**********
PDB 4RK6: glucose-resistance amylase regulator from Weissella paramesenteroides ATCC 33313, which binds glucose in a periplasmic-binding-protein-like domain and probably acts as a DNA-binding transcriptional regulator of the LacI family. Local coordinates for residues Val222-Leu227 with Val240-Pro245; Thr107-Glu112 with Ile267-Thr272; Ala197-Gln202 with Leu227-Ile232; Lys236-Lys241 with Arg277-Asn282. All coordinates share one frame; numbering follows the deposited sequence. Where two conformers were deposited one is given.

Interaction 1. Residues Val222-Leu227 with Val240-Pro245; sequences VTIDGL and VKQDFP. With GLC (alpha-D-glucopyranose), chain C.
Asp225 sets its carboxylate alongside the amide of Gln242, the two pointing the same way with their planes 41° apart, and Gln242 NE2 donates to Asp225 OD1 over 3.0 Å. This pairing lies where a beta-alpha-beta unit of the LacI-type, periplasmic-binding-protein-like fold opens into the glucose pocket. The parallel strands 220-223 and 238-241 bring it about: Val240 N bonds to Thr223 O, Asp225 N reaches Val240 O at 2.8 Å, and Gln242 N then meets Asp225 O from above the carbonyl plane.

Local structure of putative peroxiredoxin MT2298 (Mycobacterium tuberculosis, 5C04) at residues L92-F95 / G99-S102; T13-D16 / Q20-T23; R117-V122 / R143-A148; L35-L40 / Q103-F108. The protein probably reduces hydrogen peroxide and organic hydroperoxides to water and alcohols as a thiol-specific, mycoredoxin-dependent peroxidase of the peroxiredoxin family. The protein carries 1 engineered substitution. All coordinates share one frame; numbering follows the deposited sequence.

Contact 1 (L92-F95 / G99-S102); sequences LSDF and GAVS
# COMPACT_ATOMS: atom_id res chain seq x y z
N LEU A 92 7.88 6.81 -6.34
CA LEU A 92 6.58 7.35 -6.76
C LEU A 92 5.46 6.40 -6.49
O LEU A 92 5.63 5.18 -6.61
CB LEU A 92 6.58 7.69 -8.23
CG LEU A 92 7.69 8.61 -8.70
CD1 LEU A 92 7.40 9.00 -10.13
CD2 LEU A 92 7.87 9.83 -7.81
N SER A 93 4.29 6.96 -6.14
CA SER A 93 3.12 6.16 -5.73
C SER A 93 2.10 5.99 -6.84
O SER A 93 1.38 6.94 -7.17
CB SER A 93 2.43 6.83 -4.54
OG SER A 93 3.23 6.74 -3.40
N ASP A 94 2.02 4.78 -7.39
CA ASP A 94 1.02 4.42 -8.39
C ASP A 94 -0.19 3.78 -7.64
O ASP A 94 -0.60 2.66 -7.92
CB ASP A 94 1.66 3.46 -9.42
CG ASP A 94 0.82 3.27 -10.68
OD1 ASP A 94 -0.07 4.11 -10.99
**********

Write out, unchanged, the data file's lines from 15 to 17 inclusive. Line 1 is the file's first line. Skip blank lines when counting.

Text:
N SER A 93 4.29 6.96 -6.14
CA SER A 93 3.12 6.16 -5.73
C SER A 93 2.10 5.99 -6.84